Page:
>> ubuntu-users@lists.ubuntu.com
>> Modify settings or unsubscribe at:
>> https://lists.ubuntu.com/mailman/listinfo/ubuntu-users
>
>
> The results were:
> $ chown gary /data
> chown: cannot access `/data': No such file or directory
> gary@garynetbook:~$ sudo chown gary /data
> [sudo] password for gary:
> chown: cannot access `/data': No such file or directory
> gary@garynetbook:~$ chmod 1777 /data
> chmod: cannot access `/data': No such file or directory
>
> Did I do something incorrectly?

Have you mounted the partition?

Colin

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Old 12-09-2009, 12:56 PM
Patrick Doyle
 
Default other partition question

On Tue, Dec 8, 2009 at 8:23 PM, Gary Kirkpatrick <pegngary@gmail.com> wrote:
> So i created a partion called data.* When I go to store files in data, that
> action is not permittted.* There is one more thing I need to do and can not
> seem to find what that is.* I bet one of you knows just what to do.* I have
> had this problem once before and i have forgotten the solution.
>
What do you mean my "I created a partition called data"? Did you
install a new disk? Did you run gpartd or Partition Magic to split up
an existing disk? Did you do something else?

--wpd

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Old 12-09-2009, 01:25 PM
Gary Kirkpatrick
 
Default other partition question

On Wed, Dec 9, 2009 at 8:52 AM, Colin Law <clanlaw@googlemail.com> wrote:

2009/12/9 Gary Kirkpatrick <pegngary@gmail.com>:

>

>

> On Wed, Dec 9, 2009 at 4:23 AM, Colin Law <clanlaw@googlemail.com> wrote:

>>

>> 2009/12/9 James Michael Fultz <croooow@gmail.com>:

>> > * Gary Kirkpatrick <pegngary@gmail.com> [2009-12-08 20:23 -0500]:

>> >> So i created a partion called data. *When I go to store files in data,

>> >> that

>> >> action is not permittted. *There is one more thing I need to do and can

>> >> not

>> >> seem to find what that is. *I bet one of you knows just what to do. *I

>> >> have

>> >> had this problem once before and i have forgotten the solution.

>> >

>> > Change ownership, permissions or both on the mount point to permit

>> > writing to the appropriate user or users. *Alternatively, create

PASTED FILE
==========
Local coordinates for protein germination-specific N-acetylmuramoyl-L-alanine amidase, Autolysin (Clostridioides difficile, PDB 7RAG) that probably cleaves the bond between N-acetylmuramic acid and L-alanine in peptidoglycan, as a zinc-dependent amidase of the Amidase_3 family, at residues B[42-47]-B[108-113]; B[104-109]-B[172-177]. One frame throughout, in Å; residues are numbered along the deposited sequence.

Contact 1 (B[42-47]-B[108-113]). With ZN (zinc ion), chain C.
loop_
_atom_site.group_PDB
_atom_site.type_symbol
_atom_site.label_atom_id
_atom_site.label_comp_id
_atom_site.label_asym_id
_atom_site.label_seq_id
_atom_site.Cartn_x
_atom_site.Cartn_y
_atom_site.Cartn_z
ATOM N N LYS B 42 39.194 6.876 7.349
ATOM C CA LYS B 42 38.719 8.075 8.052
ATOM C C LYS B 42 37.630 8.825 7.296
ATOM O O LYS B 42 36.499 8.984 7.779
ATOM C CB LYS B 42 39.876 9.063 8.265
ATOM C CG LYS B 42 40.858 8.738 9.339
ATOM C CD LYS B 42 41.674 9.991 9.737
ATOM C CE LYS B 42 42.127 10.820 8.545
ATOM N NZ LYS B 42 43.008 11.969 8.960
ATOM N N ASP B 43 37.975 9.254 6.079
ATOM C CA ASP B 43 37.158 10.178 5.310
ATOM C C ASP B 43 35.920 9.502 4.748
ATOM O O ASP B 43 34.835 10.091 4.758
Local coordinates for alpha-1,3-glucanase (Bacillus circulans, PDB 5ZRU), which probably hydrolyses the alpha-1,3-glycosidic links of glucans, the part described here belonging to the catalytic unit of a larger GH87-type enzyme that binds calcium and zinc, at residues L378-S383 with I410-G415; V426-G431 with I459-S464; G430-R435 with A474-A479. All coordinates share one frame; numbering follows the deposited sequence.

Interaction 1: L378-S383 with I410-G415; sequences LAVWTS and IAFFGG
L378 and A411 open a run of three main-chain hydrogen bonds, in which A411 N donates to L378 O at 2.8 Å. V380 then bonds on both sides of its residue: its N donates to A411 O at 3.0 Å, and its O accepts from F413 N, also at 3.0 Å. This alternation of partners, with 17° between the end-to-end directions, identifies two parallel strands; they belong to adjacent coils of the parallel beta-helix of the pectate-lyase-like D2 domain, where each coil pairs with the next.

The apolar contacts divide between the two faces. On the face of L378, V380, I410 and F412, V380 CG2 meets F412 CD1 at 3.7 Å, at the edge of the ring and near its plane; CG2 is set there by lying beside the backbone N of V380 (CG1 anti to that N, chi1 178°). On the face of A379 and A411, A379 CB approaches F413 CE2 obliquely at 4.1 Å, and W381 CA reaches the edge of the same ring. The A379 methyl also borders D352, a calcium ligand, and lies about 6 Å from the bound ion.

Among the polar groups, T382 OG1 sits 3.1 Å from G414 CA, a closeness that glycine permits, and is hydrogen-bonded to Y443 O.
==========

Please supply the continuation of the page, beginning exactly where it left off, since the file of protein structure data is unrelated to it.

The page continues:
>> > per-user subdirectories beneath the mount point and set ownership and

>> > permission for those individually.

>> >

>> > Examples, entered at the shell prompt ($) in a terminal:

>> >

>> > Change ownership of mount point ('/data') to owner "youruser".

>> >

>> > $ chown youruser /data

>> >

>> > Change permissions to allow any user file and directory creation but may

>> > only remove files or directories belonging to them (like on '/tmp').

>> >

>> > $ chmod 1777 /data

>>

>> I think those may have to be

>> sudo chown ... and sudo chmod ...

>>

>> Colin

>>

>> --

>> ubuntu-users mailing list

>> ubuntu-users@lists.ubuntu.com

>> Modify settings or unsubscribe at:

>> https://lists.ubuntu.com/mailman/listinfo/ubuntu-users

>

>

> The results were:

> $ chown gary /data

> chown: cannot access `/data': No such file or directory

> gary@garynetbook:~$ sudo chown gary /data

> [sudo] password for gary:

> chown: cannot access `/data': No such file or directory

> gary@garynetbook:~$ chmod 1777 /data

> chmod: cannot access `/data': No such file or directory

>

> Did I do something incorrectly?



Have you mounted the partition?



Colin



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Yes, it was mounted.



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Old 12-09-2009, 01:26 PM
Gary Kirkpatrick
 
Default other partition question

On Wed, Dec 9, 2009 at 8:56 AM, Patrick Doyle <wpdster@gmail.com> wrote:

On Tue, Dec 8, 2009 at 8:23 PM, Gary Kirkpatrick <pegngary@gmail.com> wrote:

> So i created a partion called data.* When I go to store files in data, that

> action is not permittted.* There is one more thing I need to do and can not

> seem to find what that is.* I bet one of you knows just what to do.* I have

> had this problem once before and i have forgotten the solution.

>

What do you mean my "I created a partition called data"? *Did you

install a new disk? *Did you run gpartd or Partition Magic to split up

an existing disk? *Did you do something else?



--wpd



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I used gparted to split up an existing disk.



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Old 12-09-2009, 02:14 PM
Patrick Doyle
 
Default other partition question

On Wed, Dec 9, 2009 at 9:26 AM, Gary Kirkpatrick <pegngary@gmail.com> wrote:
> I used gparted to split up an existing disk.

...and you mentioned that it was mounted. I presume it was mounted as
/data. You can verify this by executing the mount command:

$ mount

That should show you something like:

/dev/sda1 on / type ext4 (rw,errors=remount-ro)
/dev/sda2 on /data type ext4 (rw)
proc on /proc type proc (rw)
none on /sys type sysfs (rw,noexec,nosuid,nodev)
none on /sys/fs/fuse/connections type fusectl (rw)
none on /sys/kernel/debug type debugfs (rw)
none on /sys/kernel/security type securityfs (rw)
udev on /dev type tmpfs (rw,mode=0755)
none on /dev/pts type devpts (rw,noexec,nosuid,gid=5,mode=0620)
none on /dev/shm type tmpfs (rw,nosuid,nodev)
none on /var/run type tmpfs (rw,nosuid,mode=0755)
none on /var/lock type tmpfs (rw,noexec,nosuid,nodev)
none on /lib/init/rw type tmpfs (rw,nosuid,mode=0755)

what does:

$ ls -ld /data

show you? I anticipate that it might show something like:

drwxr-xr-x 2 root root 4096 2009-12-09 10:10 /data

indicating that /data is owned by "root" and that only "root" has
write access. If you would like to give everybody write access, you
could execute the "chmod" (Change mode) command with something like:

$ sudo chmod a+w /data

hopefully this will point you somewhere that helps.

--wpd